Research in F. Fanelli lab. has historically focused on the development of computational protocols and structural models to decipher the functioning mechanisms of G protein-coupled receptors (GPCRs) of the rhodopsin family and their cognate Gα proteins. More recently the interests have extended to the small G proteins of the Ras GTPase superfamily, in particular RhoA and its activators, i.e. the Guanine Exchange Factors (GEF) of the Dbl family.

Essential aspects of the research include development of protocols and software for tertiary and quaternary protein structure predictions and for the analyses of biomolecular structures and trajectories. Other relevant branches concern structure-based drug discovery/design. Recent developments involve also the integration of atomistic and network-level (Systems Biology) simulations to unveil the structural determinants of mutations linked to retinal diseases.

Major ongoing projects

  1. Integrated in silico and in vitro studies towards the characterization of rhodopsin mutations associated with the Autosomal Dominant form of Retinitis Pigmentosa (ADRP);
  2. structure-based discovery/development of pharmacological chaperones with therapeutic potential against ADRP caused by rhodopsin mutations;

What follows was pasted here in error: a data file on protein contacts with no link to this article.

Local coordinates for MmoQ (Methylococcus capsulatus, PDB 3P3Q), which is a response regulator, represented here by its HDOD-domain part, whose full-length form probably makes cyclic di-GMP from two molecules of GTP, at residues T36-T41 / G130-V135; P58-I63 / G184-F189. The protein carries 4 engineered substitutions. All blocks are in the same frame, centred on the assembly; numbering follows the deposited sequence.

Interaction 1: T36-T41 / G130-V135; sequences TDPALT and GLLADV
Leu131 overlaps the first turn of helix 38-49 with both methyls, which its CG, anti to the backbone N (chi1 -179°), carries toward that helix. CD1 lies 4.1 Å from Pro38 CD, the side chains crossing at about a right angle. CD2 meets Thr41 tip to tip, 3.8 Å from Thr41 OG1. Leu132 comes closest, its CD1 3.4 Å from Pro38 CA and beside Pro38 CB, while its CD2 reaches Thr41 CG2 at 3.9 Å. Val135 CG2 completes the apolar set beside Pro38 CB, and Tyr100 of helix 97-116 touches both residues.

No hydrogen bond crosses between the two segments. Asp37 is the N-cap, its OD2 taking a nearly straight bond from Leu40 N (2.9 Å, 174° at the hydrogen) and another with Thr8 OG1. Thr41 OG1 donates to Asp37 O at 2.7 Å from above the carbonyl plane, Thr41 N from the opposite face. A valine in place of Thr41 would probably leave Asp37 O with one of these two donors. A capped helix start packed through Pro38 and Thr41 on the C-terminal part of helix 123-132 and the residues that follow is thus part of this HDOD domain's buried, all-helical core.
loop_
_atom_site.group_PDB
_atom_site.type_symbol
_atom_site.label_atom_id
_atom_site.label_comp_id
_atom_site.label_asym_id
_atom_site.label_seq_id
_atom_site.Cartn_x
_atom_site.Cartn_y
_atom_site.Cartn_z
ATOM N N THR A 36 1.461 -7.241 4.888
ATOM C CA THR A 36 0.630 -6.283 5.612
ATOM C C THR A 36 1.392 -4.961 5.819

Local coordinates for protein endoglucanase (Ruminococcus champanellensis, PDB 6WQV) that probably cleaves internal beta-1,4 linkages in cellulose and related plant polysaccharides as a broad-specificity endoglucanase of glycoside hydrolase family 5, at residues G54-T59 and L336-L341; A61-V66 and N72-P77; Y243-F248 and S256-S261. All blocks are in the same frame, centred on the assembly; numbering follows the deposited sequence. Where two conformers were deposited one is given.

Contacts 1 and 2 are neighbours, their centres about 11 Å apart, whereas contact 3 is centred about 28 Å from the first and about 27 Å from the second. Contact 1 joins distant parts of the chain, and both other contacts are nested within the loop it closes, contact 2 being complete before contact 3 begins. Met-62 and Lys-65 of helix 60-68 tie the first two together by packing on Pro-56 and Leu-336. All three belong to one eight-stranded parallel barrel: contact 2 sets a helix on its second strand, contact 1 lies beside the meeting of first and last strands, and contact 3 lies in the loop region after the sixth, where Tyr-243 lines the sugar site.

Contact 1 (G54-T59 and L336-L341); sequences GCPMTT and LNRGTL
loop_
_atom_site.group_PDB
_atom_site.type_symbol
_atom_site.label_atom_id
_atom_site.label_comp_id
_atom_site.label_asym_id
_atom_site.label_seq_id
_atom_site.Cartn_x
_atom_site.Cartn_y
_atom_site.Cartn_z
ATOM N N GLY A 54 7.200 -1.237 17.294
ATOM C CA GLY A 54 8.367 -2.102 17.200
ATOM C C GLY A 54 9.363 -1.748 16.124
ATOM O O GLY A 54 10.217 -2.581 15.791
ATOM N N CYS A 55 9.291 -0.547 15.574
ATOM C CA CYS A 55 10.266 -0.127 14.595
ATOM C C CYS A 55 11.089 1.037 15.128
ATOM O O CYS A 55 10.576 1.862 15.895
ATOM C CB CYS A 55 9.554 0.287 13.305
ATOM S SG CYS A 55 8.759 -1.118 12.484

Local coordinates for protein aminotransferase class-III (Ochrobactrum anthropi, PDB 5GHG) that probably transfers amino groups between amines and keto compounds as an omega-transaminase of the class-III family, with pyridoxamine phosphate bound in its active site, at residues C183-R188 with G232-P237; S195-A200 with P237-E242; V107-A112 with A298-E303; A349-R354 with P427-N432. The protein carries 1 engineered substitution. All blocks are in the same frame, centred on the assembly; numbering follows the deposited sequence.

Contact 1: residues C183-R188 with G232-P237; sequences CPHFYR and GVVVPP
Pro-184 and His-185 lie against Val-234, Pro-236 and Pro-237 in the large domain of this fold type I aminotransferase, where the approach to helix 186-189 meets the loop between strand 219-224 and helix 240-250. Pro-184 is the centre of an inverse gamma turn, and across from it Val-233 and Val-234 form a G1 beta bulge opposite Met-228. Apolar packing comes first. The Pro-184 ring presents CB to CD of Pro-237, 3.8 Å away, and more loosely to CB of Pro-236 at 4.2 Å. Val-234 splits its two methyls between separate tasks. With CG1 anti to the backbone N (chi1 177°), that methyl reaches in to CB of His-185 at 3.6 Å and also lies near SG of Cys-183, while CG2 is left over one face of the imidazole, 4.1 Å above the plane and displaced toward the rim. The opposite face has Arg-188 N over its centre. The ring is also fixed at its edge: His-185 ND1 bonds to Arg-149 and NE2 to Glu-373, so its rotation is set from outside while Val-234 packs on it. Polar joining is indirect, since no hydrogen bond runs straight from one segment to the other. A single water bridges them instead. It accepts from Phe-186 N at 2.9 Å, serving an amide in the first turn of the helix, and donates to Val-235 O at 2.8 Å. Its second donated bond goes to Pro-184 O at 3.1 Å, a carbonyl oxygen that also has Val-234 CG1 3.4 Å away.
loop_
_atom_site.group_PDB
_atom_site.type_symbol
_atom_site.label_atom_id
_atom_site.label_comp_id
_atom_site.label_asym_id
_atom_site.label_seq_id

3. structure-based discovery/development of inhibitors of Lbc-RhoA interaction with therapeutic potential as anticancer agents;
  4. structure-based discovery of V2 vasopressin receptor ligands as potential therapeutic agents against the Nephrogenic Syndrome of Inappropriate Antidiuresis (NSIAD);
  5. structure-based discovery of small ligands of the KDEL receptor;
  6. atomistic and network simulations of transducin mutations associated with retinal diseases;
  7. investigation of Gα protein activation by mutations and their GEFs;
  8. unveiling the functional dynamics of RhoA and RhoGEFs of the Dbl family;
  9. structure predictions of the architecture of GPCR dimers/oligomers and of GPCR-G protein complexes;
  10. development of the Protein Structure Network (PSN) analysis tool to unveil the structural communication in biomolecular systems: Family A GPCRs, Ras GTPases, and Dbl family GEFs as main subjects;
  11. implementation of a mixed PSN and Elastic Network Model approach onto the and maintenance of the WebPSN server for predicting the structural communication in biosystems;
  12. maintenance and development of the Wordom software for the analysis of molecular structures, trajectories, and free energy surfaces.